Lam and Tang conducted a 25-year-long clinicopathologic study where they concluded that metastatic disease involving the spleen may not be readily identified for several reasons. First, many splenic metastases are asymptomatic, making their detection more difficult. Symptomatic lesions tend to be larger, and thus are more likely to be part of a more widely metastatic tumor. Also, some patients in the study had splenic lesions that were so small that they could not be easily identified on gross examination during an abdominal exploration. Lastly, many of the grossly detectable lesions were solitary or diffuse rather than multiple, making them more likely to be confused with primary splenic tumors such as lymphomas or hamartomas [5].

The location of the primary tumor appears to affect the frequency of metastases to the spleen. For example, one series found that pancreatic primary tumors metastasized to the spleen more often than to other primary sites [5]. The proximity of the primary and the direct vascular access of the splenic artery and vein doubtless contributed to this finding. It has also been noted that types of tumors with a high mortality rate and high incidence within a given population are more likely to be the primary tumor in a patient with newly discovered splenic metastasis.

Late metastases to the spleen are seen more often in melanomas, choriocarcinomas, and breast carcinomas. Symptomatic lesions, when compared to asymptomatic lesions, were larger and were found more often in women and younger patients [5]. Those asymptomatic lesions that have been reported have been associated with splenic rupture [8]. Splenic rupture as a presentation of metastatic disease has been described, but is very rare [5]. In our patient, the splenic lesions were large and were easily seen on CT scan, and were probably contributing to the patient's left upper quadrant pain.

Metastases to the spleen are frequently found as part of a widely metastatic primary tumor. In one study, all patients found to have metastatic splenic tumors eventually died of complications of their primary tumors [5]. Splenectomy has been performed for metastatic disease for tissue diagnosis and for prevention of eventual splenic rupture. However, it has been proposed that routine resection of the primary tumor may not be justified based on the likely widespread nature of the tumor and high associated mortality rate [9].

Involvement of the splenic capsule in epithelial ovarian cancer usually occurs with widespread tumor dissemination [3], and is not as rare as metastatic parenchymal splenic involvement. Autopsy studies have revealed that splenic capsular involvement occurred in 19% to 52% of cases of epithelial ovarian cancer [10]. In most of these reports, the spleen was involved as part of diffuse carcinomatosis, and there are only a few cases of isolated parenchymal metastases [1, 11, 12]. More common primary tumor sites of splenic metastases are lung, breast, and skin affected with melanoma [13].

Pathology from our case revealed metastatic poorly differentiated adenocarcinoma from the splenic lesions and poorly differentiated papillary mucinous cystadenocarcinoma from the right ovary. There were several parenchymal metastases in the spleen, and intra-abdominal dissemination of the tumor. The capsule of the spleen in our patient was not involved by direct invasion. Parenchymal metastases may represent hematogenous spread of the disease, whereas capsular involvement represents peritoneal seeding [14].

Solitary splenic metastasis of carcinoma of ovarian origin is exceedingly rare, with fewer than 25 reported cases. Splenic involvement, even parenchymal involvement excluding direct invasion into the capsule, is usually associated with widespread intra-abdominal dissemination of the tumor. This, in fact, was the case with our patient, who had widespread visceral, peritoneal, and diaphragmatic tumor implants. In the rare cases of solitary splenic metastasis, splenectomy may have value beyond providing tissue diagnosis and preventing splenic rupture. Splenectomy, combined with oophorectomy and an appropriate chemotherapy regimen, can be part of a therapeutic and not merely a palliative procedure. Laparoscopic splenectomy, if achievable, is preferred over open splenectomy in these cases [2].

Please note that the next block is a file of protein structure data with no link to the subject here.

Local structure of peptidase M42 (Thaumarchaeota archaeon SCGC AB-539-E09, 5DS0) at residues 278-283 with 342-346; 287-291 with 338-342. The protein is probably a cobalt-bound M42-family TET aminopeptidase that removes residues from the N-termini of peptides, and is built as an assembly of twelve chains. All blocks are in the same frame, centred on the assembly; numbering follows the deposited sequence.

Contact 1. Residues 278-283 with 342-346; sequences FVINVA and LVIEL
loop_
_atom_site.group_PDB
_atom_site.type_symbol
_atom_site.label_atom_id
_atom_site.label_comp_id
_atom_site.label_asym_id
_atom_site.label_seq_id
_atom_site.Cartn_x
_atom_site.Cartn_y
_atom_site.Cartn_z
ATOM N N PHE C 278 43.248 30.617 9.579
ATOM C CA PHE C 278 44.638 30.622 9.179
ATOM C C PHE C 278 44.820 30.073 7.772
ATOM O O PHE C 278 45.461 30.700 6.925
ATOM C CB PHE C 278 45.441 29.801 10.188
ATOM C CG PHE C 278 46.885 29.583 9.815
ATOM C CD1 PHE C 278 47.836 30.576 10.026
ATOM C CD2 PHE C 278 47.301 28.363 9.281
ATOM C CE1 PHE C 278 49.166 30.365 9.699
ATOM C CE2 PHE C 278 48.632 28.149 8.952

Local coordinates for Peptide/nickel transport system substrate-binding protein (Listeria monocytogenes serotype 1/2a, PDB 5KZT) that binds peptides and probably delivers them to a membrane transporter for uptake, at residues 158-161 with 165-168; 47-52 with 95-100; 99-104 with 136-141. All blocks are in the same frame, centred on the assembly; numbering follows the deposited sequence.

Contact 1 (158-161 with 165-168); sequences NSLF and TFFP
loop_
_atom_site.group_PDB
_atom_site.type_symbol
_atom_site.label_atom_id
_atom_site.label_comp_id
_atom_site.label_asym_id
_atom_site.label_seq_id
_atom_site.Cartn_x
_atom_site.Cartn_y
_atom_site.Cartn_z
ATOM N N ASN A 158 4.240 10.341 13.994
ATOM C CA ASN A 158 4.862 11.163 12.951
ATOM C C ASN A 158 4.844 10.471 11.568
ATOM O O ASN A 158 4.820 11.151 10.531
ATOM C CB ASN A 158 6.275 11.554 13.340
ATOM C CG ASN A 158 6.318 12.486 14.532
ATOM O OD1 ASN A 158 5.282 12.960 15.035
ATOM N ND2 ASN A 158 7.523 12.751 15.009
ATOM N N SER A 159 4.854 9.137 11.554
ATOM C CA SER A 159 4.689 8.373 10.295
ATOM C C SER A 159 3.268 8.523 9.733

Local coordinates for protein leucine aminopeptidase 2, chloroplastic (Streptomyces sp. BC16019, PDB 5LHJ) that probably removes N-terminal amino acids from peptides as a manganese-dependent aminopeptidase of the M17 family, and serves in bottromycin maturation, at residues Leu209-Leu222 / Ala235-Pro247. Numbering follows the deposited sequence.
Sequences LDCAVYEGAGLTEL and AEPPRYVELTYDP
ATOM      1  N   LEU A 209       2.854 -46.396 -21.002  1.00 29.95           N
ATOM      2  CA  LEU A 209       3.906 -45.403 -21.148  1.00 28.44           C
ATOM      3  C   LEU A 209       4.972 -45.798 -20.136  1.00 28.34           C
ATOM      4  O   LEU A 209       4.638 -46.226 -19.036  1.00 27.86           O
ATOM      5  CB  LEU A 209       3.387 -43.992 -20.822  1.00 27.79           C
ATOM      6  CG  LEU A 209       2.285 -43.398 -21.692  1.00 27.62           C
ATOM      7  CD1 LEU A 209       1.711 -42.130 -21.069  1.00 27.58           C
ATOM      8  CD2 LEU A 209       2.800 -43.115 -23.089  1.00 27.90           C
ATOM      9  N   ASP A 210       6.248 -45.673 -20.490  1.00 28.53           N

Our patient had multiple parenchymal splenic metastases and was symptomatic. In fact, her initial presentation was because of the discomfort caused by her affected spleen. She had an elevated CA-125 level and there were visible parenchymal splenic lesions on CT imaging. Splenectomy, omentectomy, removal of peritoneal nodules, and a right oophorectomy were performed. In reported cases, an open surgical splenectomy was performed except in two patients where a laparoscopic approach was used [2, 3]. The advantages of laparoscopic splenectomy over an open approach include a shortened in-patient stay and a quicker recovery time. In general, patients who underwent a laparoscopic splenectomy can be started on a chemotherapy regimen sooner than those with an open splenectomy, which might favorably affect their outcome [2, 13, 15].


In conclusion, splenic metastasis is a relatively rare event. It is often asymptomatic and is usually detected as part of multiorgan metastases [5]. Symptomatic cases, though rare, do occur, and as in our patient, a thorough clinical evaluation was important to help initiate the proper workup. This case is a reminder to be cognizant of one of the less likely differential diagnoses of an intraparenchymal solid splenic mass.


Written informed consent was obtained from the patient for publication of this case report and any accompanying images. A copy of the written consent is available for review by the Editor-in-Chief of this journal.


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Correspondence to Daniel M Chase.

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The authors declare that they have no competing interests.

Authors' contributions

AG provided the case information, and was a major contributor to the discussion section of the paper. ZH interviewed the patient, reviewed the medical records and wrote the case presentation. DC provided major contributions to the case presentation and discussion sections, and edited the final manuscript. SP researched the subject and provided major contributions to the discussion section. DJ researched and wrote the pathology portion of the manuscript and prepared the histology figures. All authors read and approved the final manuscript.

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Ghani, A.A., Hashmi, Z.A., Chase, D.M. et al. Intraparenchymal metastases to the spleen from ovarian cancer: a case report. J Med Case Reports 4, 30 (2010).

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  • Ovarian Cancer
  • Epithelial Ovarian Cancer
  • Laparoscopic Splenectomy
  • Splenic Rupture
  • Peritoneal Seeding